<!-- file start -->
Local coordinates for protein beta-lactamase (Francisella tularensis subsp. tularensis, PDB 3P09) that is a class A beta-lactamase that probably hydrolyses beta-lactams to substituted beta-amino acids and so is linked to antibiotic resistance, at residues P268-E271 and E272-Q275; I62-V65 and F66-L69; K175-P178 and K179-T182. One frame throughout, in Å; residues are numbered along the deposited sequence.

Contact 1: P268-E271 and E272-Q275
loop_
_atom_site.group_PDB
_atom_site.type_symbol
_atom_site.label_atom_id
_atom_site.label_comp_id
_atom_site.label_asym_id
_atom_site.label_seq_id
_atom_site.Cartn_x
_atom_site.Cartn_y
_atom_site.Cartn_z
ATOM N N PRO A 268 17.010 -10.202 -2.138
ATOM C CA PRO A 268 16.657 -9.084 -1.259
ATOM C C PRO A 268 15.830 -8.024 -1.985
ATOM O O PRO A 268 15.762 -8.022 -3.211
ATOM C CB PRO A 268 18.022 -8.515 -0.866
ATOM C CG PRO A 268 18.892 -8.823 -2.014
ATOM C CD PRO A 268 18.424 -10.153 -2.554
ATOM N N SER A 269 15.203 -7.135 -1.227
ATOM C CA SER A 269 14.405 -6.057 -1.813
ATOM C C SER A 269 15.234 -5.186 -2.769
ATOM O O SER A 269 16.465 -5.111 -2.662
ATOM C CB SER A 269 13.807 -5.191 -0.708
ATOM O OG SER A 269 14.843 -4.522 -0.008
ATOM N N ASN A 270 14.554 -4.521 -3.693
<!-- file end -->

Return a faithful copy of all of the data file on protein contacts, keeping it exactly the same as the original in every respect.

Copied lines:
Local coordinates for protein beta-lactamase (Francisella tularensis subsp. tularensis, PDB 3P09) that is a class A beta-lactamase that probably hydrolyses beta-lactams to substituted beta-amino acids and so is linked to antibiotic resistance, at residues P268-E271 and E272-Q275; I62-V65 and F66-L69; K175-P178 and K179-T182. One frame throughout, in Å; residues are numbered along the deposited sequence.

Contact 1: P268-E271 and E272-Q275
loop_
_atom_site.group_PDB
_atom_site.type_symbol
_atom_site.label_atom_id
_atom_site.label_comp_id
_atom_site.label_asym_id
_atom_site.label_seq_id
_atom_site.Cartn_x
_atom_site.Cartn_y
_atom_site.Cartn_z
ATOM N N PRO A 268 17.010 -10.202 -2.138
ATOM C CA PRO A 268 16.657 -9.084 -1.259
ATOM C C PRO A 268 15.830 -8.024 -1.985
ATOM O O PRO A 268 15.762 -8.022 -3.211
ATOM C CB PRO A 268 18.022 -8.515 -0.866
ATOM C CG PRO A 268 18.892 -8.823 -2.014
ATOM C CD PRO A 268 18.424 -10.153 -2.554
ATOM N N SER A 269 15.203 -7.135 -1.227
ATOM C CA SER A 269 14.405 -6.057 -1.813
ATOM C C SER A 269 15.234 -5.186 -2.769
ATOM O O SER A 269 16.465 -5.111 -2.662
ATOM C CB SER A 269 13.807 -5.191 -0.708
ATOM O OG SER A 269 14.843 -4.522 -0.008
ATOM N N ASN A 270 14.554 -4.521 -3.693